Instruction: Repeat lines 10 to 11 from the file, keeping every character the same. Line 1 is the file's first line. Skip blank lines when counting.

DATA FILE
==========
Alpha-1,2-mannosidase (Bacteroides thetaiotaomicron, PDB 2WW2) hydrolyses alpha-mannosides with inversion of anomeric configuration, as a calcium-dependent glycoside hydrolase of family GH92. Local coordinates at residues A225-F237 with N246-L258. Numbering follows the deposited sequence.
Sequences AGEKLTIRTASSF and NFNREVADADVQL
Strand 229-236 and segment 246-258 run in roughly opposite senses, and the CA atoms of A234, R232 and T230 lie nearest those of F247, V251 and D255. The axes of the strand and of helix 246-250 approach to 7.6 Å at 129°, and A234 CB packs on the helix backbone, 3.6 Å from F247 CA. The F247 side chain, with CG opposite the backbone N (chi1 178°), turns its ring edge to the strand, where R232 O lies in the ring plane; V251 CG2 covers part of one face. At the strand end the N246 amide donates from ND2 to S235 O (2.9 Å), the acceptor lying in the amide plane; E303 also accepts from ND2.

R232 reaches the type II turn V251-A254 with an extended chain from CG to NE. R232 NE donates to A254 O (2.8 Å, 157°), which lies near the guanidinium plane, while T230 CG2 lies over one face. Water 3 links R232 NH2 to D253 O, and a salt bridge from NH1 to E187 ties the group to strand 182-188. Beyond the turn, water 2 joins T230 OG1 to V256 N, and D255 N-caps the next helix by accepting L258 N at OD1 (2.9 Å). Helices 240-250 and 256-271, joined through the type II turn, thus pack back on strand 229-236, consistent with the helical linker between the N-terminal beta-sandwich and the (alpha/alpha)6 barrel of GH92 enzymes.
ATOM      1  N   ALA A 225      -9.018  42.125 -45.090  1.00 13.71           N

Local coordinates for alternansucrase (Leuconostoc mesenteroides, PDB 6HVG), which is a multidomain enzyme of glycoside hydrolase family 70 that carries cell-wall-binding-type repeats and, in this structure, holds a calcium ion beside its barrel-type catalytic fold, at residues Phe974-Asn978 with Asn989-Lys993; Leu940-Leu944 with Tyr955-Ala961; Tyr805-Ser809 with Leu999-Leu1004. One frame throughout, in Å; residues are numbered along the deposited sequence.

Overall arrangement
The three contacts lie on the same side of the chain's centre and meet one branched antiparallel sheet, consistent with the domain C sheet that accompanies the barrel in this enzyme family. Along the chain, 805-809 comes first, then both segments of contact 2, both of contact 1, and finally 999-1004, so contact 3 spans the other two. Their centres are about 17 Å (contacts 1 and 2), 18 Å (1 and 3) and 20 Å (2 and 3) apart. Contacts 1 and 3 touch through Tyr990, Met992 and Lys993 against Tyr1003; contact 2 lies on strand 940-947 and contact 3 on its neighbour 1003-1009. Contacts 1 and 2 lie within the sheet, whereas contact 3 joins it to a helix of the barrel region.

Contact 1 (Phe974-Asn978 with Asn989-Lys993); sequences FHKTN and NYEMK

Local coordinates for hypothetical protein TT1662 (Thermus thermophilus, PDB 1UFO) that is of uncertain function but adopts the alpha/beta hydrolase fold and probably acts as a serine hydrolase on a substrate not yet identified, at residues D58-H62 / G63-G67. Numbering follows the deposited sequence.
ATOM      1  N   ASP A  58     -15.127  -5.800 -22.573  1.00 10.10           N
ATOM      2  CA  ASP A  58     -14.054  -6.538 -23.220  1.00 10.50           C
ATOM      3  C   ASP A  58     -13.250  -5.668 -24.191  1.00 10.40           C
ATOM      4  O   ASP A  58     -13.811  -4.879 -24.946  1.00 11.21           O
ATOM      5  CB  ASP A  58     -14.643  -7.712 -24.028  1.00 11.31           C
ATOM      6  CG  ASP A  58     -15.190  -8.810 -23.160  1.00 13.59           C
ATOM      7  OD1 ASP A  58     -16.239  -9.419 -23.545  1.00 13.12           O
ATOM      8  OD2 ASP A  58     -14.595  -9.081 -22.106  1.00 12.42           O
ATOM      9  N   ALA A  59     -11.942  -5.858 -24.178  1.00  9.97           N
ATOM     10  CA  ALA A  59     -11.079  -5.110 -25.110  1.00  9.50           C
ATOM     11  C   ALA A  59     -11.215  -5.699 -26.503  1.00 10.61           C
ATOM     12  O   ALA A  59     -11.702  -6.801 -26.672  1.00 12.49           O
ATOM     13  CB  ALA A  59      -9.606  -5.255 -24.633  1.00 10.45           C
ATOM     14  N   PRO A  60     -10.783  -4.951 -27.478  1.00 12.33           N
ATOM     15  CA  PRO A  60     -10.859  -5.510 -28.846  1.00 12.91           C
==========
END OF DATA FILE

Local coordinates for hypothetical protein TT1662 (Thermus thermophilus, PDB 1UFO) that is of uncertain function but adopts the alpha/beta hydrolase fold and probably acts as a serine hydrolase on a substrate not yet identified, at residues D58-H62 / G63-G67. Numbering follows the deposited sequence.
ATOM      1  N   ASP A  58     -15.127  -5.800 -22.573  1.00 10.10           N